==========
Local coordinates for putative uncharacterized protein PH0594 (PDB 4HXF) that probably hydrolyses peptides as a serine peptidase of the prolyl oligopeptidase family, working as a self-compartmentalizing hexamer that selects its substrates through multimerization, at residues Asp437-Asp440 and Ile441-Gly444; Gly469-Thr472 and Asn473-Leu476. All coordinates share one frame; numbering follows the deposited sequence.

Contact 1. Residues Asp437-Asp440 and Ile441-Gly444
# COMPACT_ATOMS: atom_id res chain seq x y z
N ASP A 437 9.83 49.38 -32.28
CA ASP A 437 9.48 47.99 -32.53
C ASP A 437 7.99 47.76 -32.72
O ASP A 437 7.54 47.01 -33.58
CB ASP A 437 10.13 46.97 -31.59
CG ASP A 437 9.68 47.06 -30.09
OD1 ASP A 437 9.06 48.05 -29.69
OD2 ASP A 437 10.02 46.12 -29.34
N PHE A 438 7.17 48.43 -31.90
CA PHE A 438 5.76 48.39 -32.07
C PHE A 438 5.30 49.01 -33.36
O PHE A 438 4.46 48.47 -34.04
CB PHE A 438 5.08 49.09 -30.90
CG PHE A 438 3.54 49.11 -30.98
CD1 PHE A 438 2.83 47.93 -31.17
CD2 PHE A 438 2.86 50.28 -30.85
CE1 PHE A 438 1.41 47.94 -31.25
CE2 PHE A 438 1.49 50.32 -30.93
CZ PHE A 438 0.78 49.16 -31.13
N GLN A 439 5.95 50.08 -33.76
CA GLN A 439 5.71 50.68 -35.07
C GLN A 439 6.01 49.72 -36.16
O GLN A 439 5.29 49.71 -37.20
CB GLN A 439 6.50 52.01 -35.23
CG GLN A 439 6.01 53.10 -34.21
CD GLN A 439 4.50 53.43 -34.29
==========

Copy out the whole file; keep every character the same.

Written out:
Local coordinates for putative uncharacterized protein PH0594 (PDB 4HXF) that probably hydrolyses peptides as a serine peptidase of the prolyl oligopeptidase family, working as a self-compartmentalizing hexamer that selects its substrates through multimerization, at residues Asp437-Asp440 and Ile441-Gly444; Gly469-Thr472 and Asn473-Leu476. All coordinates share one frame; numbering follows the deposited sequence.

Contact 1. Residues Asp437-Asp440 and Ile441-Gly444
# COMPACT_ATOMS: atom_id res chain seq x y z
N ASP A 437 9.83 49.38 -32.28
CA ASP A 437 9.48 47.99 -32.53
C ASP A 437 7.99 47.76 -32.72
O ASP A 437 7.54 47.01 -33.58
CB ASP A 437 10.13 46.97 -31.59
CG ASP A 437 9.68 47.06 -30.09
OD1 ASP A 437 9.06 48.05 -29.69
OD2 ASP A 437 10.02 46.12 -29.34
N PHE A 438 7.17 48.43 -31.90
CA PHE A 438 5.76 48.39 -32.07
C PHE A 438 5.30 49.01 -33.36
O PHE A 438 4.46 48.47 -34.04
CB PHE A 438 5.08 49.09 -30.90
CG PHE A 438 3.54 49.11 -30.98
CD1 PHE A 438 2.83 47.93 -31.17
CD2 PHE A 438 2.86 50.28 -30.85
CE1 PHE A 438 1.41 47.94 -31.25
CE2 PHE A 438 1.49 50.32 -30.93
CZ PHE A 438 0.78 49.16 -31.13
N GLN A 439 5.95 50.08 -33.76
CA GLN A 439 5.71 50.68 -35.07
C GLN A 439 6.01 49.72 -36.16
O GLN A 439 5.29 49.71 -37.20
CB GLN A 439 6.50 52.01 -35.23
CG GLN A 439 6.01 53.10 -34.21
CD GLN A 439 4.50 53.43 -34.29